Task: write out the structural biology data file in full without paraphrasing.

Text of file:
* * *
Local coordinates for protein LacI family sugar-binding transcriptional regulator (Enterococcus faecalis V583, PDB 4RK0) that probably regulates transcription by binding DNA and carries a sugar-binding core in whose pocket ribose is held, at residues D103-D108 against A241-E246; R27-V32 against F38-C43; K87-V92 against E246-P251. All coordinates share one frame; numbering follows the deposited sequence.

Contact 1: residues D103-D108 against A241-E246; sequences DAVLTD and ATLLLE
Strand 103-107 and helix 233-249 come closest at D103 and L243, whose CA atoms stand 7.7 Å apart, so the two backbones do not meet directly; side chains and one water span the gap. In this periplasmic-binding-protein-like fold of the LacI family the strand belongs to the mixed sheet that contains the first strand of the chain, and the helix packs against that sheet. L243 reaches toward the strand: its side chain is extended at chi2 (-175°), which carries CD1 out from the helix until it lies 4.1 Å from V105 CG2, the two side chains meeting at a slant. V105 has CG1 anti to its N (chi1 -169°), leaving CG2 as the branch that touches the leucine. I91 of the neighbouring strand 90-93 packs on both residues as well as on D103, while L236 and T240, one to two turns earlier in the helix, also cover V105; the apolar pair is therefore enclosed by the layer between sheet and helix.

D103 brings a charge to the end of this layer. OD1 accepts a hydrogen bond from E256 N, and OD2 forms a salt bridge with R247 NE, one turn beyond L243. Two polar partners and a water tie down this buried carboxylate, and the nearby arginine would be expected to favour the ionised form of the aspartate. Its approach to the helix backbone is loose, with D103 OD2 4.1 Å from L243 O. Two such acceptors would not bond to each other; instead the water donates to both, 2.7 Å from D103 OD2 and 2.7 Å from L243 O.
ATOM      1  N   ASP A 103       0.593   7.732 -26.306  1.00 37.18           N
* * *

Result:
Local coordinates for protein LacI family sugar-binding transcriptional regulator (Enterococcus faecalis V583, PDB 4RK0) that probably regulates transcription by binding DNA and carries a sugar-binding core in whose pocket ribose is held, at residues D103-D108 against A241-E246; R27-V32 against F38-C43; K87-V92 against E246-P251. All coordinates share one frame; numbering follows the deposited sequence.

Contact 1: residues D103-D108 against A241-E246; sequences DAVLTD and ATLLLE
Strand 103-107 and helix 233-249 come closest at D103 and L243, whose CA atoms stand 7.7 Å apart, so the two backbones do not meet directly; side chains and one water span the gap. In this periplasmic-binding-protein-like fold of the LacI family the strand belongs to the mixed sheet that contains the first strand of the chain, and the helix packs against that sheet. L243 reaches toward the strand: its side chain is extended at chi2 (-175°), which carries CD1 out from the helix until it lies 4.1 Å from V105 CG2, the two side chains meeting at a slant. V105 has CG1 anti to its N (chi1 -169°), leaving CG2 as the branch that touches the leucine. I91 of the neighbouring strand 90-93 packs on both residues as well as on D103, while L236 and T240, one to two turns earlier in the helix, also cover V105; the apolar pair is therefore enclosed by the layer between sheet and helix.

D103 brings a charge to the end of this layer. OD1 accepts a hydrogen bond from E256 N, and OD2 forms a salt bridge with R247 NE, one turn beyond L243. Two polar partners and a water tie down this buried carboxylate, and the nearby arginine would be expected to favour the ionised form of the aspartate. Its approach to the helix backbone is loose, with D103 OD2 4.1 Å from L243 O. Two such acceptors would not bond to each other; instead the water donates to both, 2.7 Å from D103 OD2 and 2.7 Å from L243 O.
ATOM      1  N   ASP A 103       0.593   7.732 -26.306  1.00 37.18           N